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Taiwan Abolishes Reunification Council


Taiwan President Chen Shui-bian says he is dissolving the part of his government responsible for eventual reunification with mainland China. In Beijing, the Communist leadership has been warning against such a move.

For days, Chinese authorities have been warning Chen Shui-bian against getting rid of the long defunct National Unification Council - which to Beijing had symbolized a hope that the mainland and Taiwan would reunite.

Last week, Li Weiyi, spokesman for the mainland's Taiwan Affairs office, warned that getting rid of the council would spark a serious crisis in the Taiwan Strait.

He says Beijing will do its best to maintain peace and stability in the region, but at the same time firmly opposes any Taiwan independence activity.

China has hundreds of missiles pointed at Taiwan, which Beijing claims as part of its territory.

But despite the warnings, on Monday Mr. Chen announced his decision to scrap the advisory body after a meeting with his national security team. The Taiwan leader told reporters however the move is not intended to change the status quo in relations with Beijing.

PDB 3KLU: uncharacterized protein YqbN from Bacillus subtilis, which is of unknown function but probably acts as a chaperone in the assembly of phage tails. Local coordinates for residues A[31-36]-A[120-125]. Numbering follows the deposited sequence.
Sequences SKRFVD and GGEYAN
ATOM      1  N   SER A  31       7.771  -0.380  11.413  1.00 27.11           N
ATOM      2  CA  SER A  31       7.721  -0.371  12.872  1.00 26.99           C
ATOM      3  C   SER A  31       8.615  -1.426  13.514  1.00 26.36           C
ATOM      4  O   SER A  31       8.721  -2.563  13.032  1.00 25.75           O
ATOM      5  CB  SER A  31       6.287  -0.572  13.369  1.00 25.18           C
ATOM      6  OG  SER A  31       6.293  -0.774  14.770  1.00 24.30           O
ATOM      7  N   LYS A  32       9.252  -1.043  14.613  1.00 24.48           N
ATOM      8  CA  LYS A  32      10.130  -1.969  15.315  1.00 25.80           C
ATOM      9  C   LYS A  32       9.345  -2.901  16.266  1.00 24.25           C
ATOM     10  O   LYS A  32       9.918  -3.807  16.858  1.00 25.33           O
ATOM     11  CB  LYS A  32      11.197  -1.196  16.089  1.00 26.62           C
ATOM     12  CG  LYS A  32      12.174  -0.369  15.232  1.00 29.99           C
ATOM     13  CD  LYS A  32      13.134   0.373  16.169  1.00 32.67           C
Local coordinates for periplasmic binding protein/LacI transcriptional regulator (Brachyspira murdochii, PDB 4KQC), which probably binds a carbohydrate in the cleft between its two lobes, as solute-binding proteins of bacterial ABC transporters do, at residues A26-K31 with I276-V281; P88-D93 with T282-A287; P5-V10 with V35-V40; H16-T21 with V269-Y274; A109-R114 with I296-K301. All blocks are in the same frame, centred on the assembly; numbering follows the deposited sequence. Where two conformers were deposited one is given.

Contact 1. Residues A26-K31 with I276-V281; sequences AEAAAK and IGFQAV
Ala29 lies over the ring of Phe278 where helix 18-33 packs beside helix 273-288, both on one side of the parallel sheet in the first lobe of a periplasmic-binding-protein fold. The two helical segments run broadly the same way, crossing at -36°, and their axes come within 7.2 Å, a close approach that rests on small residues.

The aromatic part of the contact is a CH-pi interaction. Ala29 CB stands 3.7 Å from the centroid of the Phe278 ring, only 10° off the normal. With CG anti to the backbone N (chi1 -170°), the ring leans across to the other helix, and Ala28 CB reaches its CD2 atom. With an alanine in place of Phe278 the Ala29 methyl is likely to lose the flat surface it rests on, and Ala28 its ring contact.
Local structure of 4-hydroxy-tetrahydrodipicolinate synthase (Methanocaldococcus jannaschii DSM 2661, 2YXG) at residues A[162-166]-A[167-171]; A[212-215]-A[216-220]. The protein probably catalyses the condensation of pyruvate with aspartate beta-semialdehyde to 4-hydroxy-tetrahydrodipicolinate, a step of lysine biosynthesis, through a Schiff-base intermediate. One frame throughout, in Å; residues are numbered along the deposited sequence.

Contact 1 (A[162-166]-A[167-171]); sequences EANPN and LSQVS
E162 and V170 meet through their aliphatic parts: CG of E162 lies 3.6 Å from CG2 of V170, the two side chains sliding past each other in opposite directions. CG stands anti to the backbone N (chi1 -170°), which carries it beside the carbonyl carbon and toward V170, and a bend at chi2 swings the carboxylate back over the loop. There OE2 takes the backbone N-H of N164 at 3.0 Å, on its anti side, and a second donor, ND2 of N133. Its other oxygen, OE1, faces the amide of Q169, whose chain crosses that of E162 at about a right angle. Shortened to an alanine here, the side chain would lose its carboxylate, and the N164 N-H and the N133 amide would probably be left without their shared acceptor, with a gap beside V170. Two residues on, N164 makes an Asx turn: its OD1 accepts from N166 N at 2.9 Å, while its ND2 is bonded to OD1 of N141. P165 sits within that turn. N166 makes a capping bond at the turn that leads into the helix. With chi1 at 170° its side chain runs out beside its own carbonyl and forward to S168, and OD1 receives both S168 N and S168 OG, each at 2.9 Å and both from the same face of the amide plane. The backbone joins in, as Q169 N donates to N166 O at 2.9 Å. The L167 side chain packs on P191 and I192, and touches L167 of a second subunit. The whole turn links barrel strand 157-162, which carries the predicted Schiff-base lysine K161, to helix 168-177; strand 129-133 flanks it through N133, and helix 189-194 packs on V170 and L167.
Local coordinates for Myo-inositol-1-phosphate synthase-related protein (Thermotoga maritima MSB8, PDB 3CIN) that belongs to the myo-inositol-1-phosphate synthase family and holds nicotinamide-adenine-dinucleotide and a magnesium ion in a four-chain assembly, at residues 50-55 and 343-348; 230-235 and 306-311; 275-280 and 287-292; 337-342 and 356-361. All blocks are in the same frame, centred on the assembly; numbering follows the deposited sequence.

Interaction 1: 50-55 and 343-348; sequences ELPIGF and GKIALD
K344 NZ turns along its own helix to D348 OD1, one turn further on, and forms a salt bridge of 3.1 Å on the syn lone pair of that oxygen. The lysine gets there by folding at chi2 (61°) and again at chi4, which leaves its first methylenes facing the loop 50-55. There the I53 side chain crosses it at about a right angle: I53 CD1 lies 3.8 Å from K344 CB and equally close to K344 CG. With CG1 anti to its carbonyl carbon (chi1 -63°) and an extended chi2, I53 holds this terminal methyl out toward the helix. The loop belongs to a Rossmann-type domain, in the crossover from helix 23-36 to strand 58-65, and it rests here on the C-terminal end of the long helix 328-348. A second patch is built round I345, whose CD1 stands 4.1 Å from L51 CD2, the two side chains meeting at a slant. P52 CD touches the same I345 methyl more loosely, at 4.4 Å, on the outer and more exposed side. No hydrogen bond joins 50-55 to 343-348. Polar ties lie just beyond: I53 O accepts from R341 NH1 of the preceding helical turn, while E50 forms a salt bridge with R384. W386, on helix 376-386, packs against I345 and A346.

The democratically ruled island has been self-governed since 1949, when Chinese nationalists fled there after their defeat by the Communists in the Chinese civil war.

Mr. Chen's decision to abolish the unification council comes one year after Beijing passed an anti-secession law authorizing the use of force against Taiwan if the island's government moves toward independence.

President Chen, who was reelected in 2004 on a pro-independence platform, has angered Beijing by calling for a new constitution - something the Chinese Communist leadership views as a further push toward independence.

The United States has pledged to help Taiwan defend itself against an attack, but does not want to be drawn into a conflict with China. Washington says it does not support Taiwan independence.

The Bush administration has repeatedly called on both sides to avoid taking any steps to change the status quo.